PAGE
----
This article was originally published in Global Trade Magazine on Feb. 28, 2018
By Cora Di Pietro, Vice President of Global Trade Consulting, Livingston International
When the text for the Comprehensive and Progressive Trans-Pacific Partnership (CPTPP) was released last week, astute observers were quick to point out that the resurrected trade deal was likely to further enflame what is expected to already be an overheated negotiation session over NAFTA this week.
As widely reported, an analysis of the CPTPP by Global Affairs Canada shows US imports into Canada—and particularly US auto parts—could stand to fall by as much as $3.3 billion. The news couldn’t have come at an untimelier moment given that the seventh round of NAFTA negotiations is taking place this week with a heavy focus on automotive rules of origin. Since balancing trade between the US and its trading partners has been one of Washington’s key objectives, this is likely to come as unwelcome news.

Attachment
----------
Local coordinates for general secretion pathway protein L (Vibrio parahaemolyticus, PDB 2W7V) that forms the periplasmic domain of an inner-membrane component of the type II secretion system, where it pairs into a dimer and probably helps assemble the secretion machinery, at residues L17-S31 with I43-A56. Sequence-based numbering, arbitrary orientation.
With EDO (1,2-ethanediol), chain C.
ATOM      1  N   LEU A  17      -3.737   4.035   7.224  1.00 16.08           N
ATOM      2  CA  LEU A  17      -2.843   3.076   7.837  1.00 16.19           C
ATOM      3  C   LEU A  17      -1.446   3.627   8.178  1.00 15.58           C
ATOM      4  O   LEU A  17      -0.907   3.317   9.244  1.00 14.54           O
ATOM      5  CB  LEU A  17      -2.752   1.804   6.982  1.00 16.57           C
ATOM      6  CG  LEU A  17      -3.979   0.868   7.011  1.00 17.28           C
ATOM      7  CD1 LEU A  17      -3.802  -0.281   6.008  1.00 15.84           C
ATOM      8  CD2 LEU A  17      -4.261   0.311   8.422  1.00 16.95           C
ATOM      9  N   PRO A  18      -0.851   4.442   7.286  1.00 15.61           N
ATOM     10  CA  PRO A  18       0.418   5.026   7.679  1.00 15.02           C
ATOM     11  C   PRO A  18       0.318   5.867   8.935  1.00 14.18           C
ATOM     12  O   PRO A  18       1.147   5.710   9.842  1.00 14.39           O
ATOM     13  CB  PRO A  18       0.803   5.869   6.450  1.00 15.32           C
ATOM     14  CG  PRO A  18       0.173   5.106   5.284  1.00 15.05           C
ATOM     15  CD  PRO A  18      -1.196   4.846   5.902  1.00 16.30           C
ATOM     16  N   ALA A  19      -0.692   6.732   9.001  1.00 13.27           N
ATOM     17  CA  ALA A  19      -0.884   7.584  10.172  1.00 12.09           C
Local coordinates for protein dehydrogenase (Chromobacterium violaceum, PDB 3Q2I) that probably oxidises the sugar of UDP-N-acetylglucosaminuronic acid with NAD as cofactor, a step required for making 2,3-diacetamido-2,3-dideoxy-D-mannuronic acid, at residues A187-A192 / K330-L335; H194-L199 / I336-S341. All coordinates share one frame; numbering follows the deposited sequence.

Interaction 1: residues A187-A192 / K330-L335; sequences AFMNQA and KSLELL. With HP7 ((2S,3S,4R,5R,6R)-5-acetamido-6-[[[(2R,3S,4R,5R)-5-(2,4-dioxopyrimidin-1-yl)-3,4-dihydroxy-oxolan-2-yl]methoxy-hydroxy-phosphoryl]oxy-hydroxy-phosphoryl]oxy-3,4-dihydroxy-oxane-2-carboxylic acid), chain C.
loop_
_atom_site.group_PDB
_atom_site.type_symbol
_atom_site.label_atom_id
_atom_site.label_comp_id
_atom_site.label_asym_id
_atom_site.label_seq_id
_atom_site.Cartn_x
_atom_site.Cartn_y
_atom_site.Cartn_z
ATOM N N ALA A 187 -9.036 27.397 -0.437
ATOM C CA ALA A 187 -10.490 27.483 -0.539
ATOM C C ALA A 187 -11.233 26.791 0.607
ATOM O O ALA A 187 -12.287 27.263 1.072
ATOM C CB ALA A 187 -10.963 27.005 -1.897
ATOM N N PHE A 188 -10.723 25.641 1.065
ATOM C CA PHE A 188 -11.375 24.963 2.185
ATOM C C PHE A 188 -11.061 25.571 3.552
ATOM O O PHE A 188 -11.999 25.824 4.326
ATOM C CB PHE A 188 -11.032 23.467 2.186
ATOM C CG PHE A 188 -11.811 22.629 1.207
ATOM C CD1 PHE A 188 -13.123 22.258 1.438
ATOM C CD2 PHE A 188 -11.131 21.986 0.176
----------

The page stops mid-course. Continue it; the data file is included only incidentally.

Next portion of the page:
Canadian officials have maintained that the anticipated signing of the CPTPP in March of this year and last year’s ratification of a free trade deal with the Europe Union is simply a manifestation of the current government’s focus on internationalism, not a fallback plan in the event NAFTA is disbanded.
But there was another development in Canada last week and would suggest Canada is hedging its bets. Shortly after signing the CPTPP, Canadian officials are reportedly flying out to Buenos Aires to speak with officials from Mercosur, the four-nation South American trading bloc that includes key markets such as Argentina and Brazil, as well as Paraguay and Uruguay.
In 2016, bilateral trade between Canada and Mercosur totaled only $8.1 billion, a tiny fraction of the $544 billion in bilateral trade between Canada and the US for that same year. By that measurement, a trade pact between Canada and Mercosur would appear to be of limited significance in the context of Canada hedging its bets against a US withdrawal from NAFTA. But look a little deeper and the significance of a Mercosur deal is far more advantageous to Canada than it appears on the surface.